Measurement of Viscous and Elastic Components of Native DNA Fiber Following Carcinogen Administration
The problem of determining the physical properties of giant DNA molecules in native conditions from intact mammalian nuclei (or cells) remains one of the most challenging and intriguing, especially considering their critical dependence on cell proliferation and transformation: DNA length (1), structure (2), and intrinsic viscosity (3) have been shown to be critically related to early events occurring during chemical carcinogenesis. Progressively lower amounts of “putative” single DNA strand breaks are detectable by alkaline sucrose gradients (1), alkaline elution (4), and viscometry (3), but numerous questions concerning the role of higher order structure (dealt with in a separate communication (5)) or the relative contribution of elastic and viscous components on the latter more sensitive viscoelastic measurements remain unanswered. Mammalian DNA molecules “in situ” have a pronounced tendency to associate to form gelled networks of nucleofilament fibers (2) with high elastic modulus and intrinsic viscosity which lend themselves to quantitative measurements (6,7).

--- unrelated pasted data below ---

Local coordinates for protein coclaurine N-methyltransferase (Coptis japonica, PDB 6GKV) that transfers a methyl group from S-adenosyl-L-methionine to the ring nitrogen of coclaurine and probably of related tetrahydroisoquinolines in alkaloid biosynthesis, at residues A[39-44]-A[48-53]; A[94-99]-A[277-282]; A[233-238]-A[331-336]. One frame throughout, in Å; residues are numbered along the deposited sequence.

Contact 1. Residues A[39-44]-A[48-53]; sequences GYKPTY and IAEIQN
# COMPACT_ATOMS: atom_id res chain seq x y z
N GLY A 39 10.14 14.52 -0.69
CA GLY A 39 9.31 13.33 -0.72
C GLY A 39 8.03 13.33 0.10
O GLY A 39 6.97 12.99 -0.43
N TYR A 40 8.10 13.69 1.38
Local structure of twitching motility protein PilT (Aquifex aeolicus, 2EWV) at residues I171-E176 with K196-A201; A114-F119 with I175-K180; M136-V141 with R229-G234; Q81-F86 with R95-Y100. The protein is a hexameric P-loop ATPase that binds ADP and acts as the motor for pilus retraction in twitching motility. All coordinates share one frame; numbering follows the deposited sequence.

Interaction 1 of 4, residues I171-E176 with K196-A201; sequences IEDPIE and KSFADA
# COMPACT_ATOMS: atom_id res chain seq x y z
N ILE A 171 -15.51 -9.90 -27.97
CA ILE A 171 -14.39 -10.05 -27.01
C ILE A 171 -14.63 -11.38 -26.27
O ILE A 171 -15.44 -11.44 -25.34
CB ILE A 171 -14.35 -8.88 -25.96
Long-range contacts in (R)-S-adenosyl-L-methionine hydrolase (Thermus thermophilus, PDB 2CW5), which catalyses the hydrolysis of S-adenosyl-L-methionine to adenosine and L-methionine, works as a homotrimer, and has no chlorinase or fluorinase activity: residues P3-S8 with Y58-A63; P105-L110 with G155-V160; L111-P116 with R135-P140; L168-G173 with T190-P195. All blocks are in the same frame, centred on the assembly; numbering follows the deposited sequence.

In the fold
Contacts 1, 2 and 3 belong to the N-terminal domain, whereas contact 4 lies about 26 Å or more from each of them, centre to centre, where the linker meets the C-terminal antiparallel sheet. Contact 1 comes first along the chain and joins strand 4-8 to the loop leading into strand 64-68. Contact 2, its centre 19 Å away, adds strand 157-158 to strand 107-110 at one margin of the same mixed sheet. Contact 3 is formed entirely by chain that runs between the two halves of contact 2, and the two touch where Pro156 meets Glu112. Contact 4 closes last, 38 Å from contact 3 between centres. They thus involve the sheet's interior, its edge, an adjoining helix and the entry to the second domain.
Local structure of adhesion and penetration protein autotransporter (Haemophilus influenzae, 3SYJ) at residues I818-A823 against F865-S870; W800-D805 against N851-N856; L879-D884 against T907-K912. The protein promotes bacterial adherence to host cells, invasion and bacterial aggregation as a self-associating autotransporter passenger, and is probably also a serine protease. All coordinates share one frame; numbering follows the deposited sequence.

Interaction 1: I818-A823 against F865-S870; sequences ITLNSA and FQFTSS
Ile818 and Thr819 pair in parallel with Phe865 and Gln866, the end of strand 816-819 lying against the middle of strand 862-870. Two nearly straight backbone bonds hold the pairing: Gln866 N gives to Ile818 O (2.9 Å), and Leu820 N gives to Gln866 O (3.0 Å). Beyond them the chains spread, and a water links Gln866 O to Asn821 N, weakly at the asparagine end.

KeywordsIntrinsic Viscosity Outer Cylinder Chemical Carcinogen Elastic Component Chemical Carcinogenesis
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